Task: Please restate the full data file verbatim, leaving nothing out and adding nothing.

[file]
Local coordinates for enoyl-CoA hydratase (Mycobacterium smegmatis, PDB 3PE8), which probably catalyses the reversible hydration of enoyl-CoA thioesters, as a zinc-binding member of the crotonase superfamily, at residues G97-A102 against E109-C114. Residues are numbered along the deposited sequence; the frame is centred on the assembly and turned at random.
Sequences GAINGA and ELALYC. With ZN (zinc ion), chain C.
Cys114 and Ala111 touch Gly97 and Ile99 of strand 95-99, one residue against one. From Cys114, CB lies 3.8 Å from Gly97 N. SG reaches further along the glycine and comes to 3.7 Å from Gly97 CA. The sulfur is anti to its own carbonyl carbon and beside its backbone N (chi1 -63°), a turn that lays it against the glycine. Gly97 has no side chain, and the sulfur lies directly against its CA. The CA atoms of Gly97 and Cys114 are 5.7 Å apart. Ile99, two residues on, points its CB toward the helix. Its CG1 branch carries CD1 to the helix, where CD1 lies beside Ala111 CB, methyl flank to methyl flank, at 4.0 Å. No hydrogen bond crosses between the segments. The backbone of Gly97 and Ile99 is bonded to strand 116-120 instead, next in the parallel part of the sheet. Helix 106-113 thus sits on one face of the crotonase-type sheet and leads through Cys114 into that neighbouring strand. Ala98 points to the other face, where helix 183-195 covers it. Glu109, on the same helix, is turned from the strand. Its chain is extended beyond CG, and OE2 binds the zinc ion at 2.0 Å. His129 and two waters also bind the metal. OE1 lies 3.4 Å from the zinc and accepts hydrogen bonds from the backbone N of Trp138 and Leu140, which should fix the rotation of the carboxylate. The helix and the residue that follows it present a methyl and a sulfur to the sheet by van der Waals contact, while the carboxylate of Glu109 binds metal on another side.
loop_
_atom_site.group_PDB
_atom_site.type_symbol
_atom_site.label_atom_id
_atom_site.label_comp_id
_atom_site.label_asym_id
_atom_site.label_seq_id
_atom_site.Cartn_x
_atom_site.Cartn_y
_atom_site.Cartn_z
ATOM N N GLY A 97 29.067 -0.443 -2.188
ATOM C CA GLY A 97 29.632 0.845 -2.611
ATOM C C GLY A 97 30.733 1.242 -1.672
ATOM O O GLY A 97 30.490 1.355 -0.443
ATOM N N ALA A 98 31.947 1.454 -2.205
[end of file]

Local coordinates for enoyl-CoA hydratase (Mycobacterium smegmatis, PDB 3PE8), which probably catalyses the reversible hydration of enoyl-CoA thioesters, as a zinc-binding member of the crotonase superfamily, at residues G97-A102 against E109-C114. Residues are numbered along the deposited sequence; the frame is centred on the assembly and turned at random.
Sequences GAINGA and ELALYC. With ZN (zinc ion), chain C.
Cys114 and Ala111 touch Gly97 and Ile99 of strand 95-99, one residue against one. From Cys114, CB lies 3.8 Å from Gly97 N. SG reaches further along the glycine and comes to 3.7 Å from Gly97 CA. The sulfur is anti to its own carbonyl carbon and beside its backbone N (chi1 -63°), a turn that lays it against the glycine. Gly97 has no side chain, and the sulfur lies directly against its CA. The CA atoms of Gly97 and Cys114 are 5.7 Å apart. Ile99, two residues on, points its CB toward the helix. Its CG1 branch carries CD1 to the helix, where CD1 lies beside Ala111 CB, methyl flank to methyl flank, at 4.0 Å. No hydrogen bond crosses between the segments. The backbone of Gly97 and Ile99 is bonded to strand 116-120 instead, next in the parallel part of the sheet. Helix 106-113 thus sits on one face of the crotonase-type sheet and leads through Cys114 into that neighbouring strand. Ala98 points to the other face, where helix 183-195 covers it. Glu109, on the same helix, is turned from the strand. Its chain is extended beyond CG, and OE2 binds the zinc ion at 2.0 Å. His129 and two waters also bind the metal. OE1 lies 3.4 Å from the zinc and accepts hydrogen bonds from the backbone N of Trp138 and Leu140, which should fix the rotation of the carboxylate. The helix and the residue that follows it present a methyl and a sulfur to the sheet by van der Waals contact, while the carboxylate of Glu109 binds metal on another side.
loop_
_atom_site.group_PDB
_atom_site.type_symbol
_atom_site.label_atom_id
_atom_site.label_comp_id
_atom_site.label_asym_id
_atom_site.label_seq_id
_atom_site.Cartn_x
_atom_site.Cartn_y
_atom_site.Cartn_z
ATOM N N GLY A 97 29.067 -0.443 -2.188
ATOM C CA GLY A 97 29.632 0.845 -2.611
ATOM C C GLY A 97 30.733 1.242 -1.672
ATOM O O GLY A 97 30.490 1.355 -0.443
ATOM N N ALA A 98 31.947 1.454 -2.205